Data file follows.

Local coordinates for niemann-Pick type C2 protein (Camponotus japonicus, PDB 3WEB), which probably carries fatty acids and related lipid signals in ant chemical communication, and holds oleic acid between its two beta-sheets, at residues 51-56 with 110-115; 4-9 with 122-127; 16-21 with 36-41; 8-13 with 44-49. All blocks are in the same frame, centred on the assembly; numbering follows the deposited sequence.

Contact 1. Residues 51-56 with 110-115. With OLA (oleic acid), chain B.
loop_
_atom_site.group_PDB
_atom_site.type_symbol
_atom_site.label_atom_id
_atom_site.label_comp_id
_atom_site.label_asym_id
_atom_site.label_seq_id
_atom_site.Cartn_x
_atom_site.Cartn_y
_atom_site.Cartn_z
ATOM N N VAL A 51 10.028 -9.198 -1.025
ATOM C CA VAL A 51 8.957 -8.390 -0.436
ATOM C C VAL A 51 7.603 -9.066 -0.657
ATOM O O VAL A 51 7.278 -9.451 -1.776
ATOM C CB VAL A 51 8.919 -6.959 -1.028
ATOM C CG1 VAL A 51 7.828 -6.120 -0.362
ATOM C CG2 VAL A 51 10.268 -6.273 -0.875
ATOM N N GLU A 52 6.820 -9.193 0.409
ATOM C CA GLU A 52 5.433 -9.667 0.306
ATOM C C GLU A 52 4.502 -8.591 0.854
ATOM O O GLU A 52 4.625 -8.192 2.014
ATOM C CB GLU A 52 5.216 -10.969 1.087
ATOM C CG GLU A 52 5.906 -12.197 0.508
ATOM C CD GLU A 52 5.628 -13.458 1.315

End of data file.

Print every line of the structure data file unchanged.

Local coordinates for niemann-Pick type C2 protein (Camponotus japonicus, PDB 3WEB), which probably carries fatty acids and related lipid signals in ant chemical communication, and holds oleic acid between its two beta-sheets, at residues 51-56 with 110-115; 4-9 with 122-127; 16-21 with 36-41; 8-13 with 44-49. All blocks are in the same frame, centred on the assembly; numbering follows the deposited sequence.

Contact 1. Residues 51-56 with 110-115. With OLA (oleic acid), chain B.
loop_
_atom_site.group_PDB
_atom_site.type_symbol
_atom_site.label_atom_id
_atom_site.label_comp_id
_atom_site.label_asym_id
_atom_site.label_seq_id
_atom_site.Cartn_x
_atom_site.Cartn_y
_atom_site.Cartn_z
ATOM N N VAL A 51 10.028 -9.198 -1.025
ATOM C CA VAL A 51 8.957 -8.390 -0.436
ATOM C C VAL A 51 7.603 -9.066 -0.657
ATOM O O VAL A 51 7.278 -9.451 -1.776
ATOM C CB VAL A 51 8.919 -6.959 -1.028
ATOM C CG1 VAL A 51 7.828 -6.120 -0.362
ATOM C CG2 VAL A 51 10.268 -6.273 -0.875
ATOM N N GLU A 52 6.820 -9.193 0.409
ATOM C CA GLU A 52 5.433 -9.667 0.306
ATOM C C GLU A 52 4.502 -8.591 0.854
ATOM O O GLU A 52 4.625 -8.192 2.014
ATOM C CB GLU A 52 5.216 -10.969 1.087
ATOM C CG GLU A 52 5.906 -12.197 0.508
ATOM C CD GLU A 52 5.628 -13.458 1.315